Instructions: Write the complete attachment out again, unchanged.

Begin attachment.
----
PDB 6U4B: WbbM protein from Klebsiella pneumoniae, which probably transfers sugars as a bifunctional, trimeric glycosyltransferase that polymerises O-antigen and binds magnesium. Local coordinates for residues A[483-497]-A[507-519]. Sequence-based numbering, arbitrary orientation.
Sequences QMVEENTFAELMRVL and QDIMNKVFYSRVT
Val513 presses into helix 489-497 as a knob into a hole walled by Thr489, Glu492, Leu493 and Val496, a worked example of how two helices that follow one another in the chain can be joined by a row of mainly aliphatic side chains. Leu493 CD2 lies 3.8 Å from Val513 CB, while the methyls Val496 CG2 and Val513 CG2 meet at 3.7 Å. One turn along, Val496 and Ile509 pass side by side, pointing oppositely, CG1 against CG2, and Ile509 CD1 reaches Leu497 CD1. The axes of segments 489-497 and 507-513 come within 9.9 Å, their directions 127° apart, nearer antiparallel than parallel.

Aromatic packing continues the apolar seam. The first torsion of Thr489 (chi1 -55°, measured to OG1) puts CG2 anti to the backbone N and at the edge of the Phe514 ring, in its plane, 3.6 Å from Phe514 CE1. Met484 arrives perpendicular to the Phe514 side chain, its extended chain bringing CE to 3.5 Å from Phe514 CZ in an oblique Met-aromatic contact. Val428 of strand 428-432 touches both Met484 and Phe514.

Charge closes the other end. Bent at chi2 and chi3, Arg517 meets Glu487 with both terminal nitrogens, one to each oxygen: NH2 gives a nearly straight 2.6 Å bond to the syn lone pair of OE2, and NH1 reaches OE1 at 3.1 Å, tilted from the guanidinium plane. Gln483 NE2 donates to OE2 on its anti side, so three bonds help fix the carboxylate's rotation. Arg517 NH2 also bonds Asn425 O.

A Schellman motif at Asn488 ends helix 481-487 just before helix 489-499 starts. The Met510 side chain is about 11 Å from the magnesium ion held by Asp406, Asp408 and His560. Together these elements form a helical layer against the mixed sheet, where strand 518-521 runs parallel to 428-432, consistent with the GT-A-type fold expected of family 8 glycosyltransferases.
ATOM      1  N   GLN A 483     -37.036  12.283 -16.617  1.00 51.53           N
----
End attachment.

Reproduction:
PDB 6U4B: WbbM protein from Klebsiella pneumoniae, which probably transfers sugars as a bifunctional, trimeric glycosyltransferase that polymerises O-antigen and binds magnesium. Local coordinates for residues A[483-497]-A[507-519]. Sequence-based numbering, arbitrary orientation.
Sequences QMVEENTFAELMRVL and QDIMNKVFYSRVT
Val513 presses into helix 489-497 as a knob into a hole walled by Thr489, Glu492, Leu493 and Val496, a worked example of how two helices that follow one another in the chain can be joined by a row of mainly aliphatic side chains. Leu493 CD2 lies 3.8 Å from Val513 CB, while the methyls Val496 CG2 and Val513 CG2 meet at 3.7 Å. One turn along, Val496 and Ile509 pass side by side, pointing oppositely, CG1 against CG2, and Ile509 CD1 reaches Leu497 CD1. The axes of segments 489-497 and 507-513 come within 9.9 Å, their directions 127° apart, nearer antiparallel than parallel.

Aromatic packing continues the apolar seam. The first torsion of Thr489 (chi1 -55°, measured to OG1) puts CG2 anti to the backbone N and at the edge of the Phe514 ring, in its plane, 3.6 Å from Phe514 CE1. Met484 arrives perpendicular to the Phe514 side chain, its extended chain bringing CE to 3.5 Å from Phe514 CZ in an oblique Met-aromatic contact. Val428 of strand 428-432 touches both Met484 and Phe514.

Charge closes the other end. Bent at chi2 and chi3, Arg517 meets Glu487 with both terminal nitrogens, one to each oxygen: NH2 gives a nearly straight 2.6 Å bond to the syn lone pair of OE2, and NH1 reaches OE1 at 3.1 Å, tilted from the guanidinium plane. Gln483 NE2 donates to OE2 on its anti side, so three bonds help fix the carboxylate's rotation. Arg517 NH2 also bonds Asn425 O.

A Schellman motif at Asn488 ends helix 481-487 just before helix 489-499 starts. The Met510 side chain is about 11 Å from the magnesium ion held by Asp406, Asp408 and His560. Together these elements form a helical layer against the mixed sheet, where strand 518-521 runs parallel to 428-432, consistent with the GT-A-type fold expected of family 8 glycosyltransferases.
ATOM      1  N   GLN A 483     -37.036  12.283 -16.617  1.00 51.53           N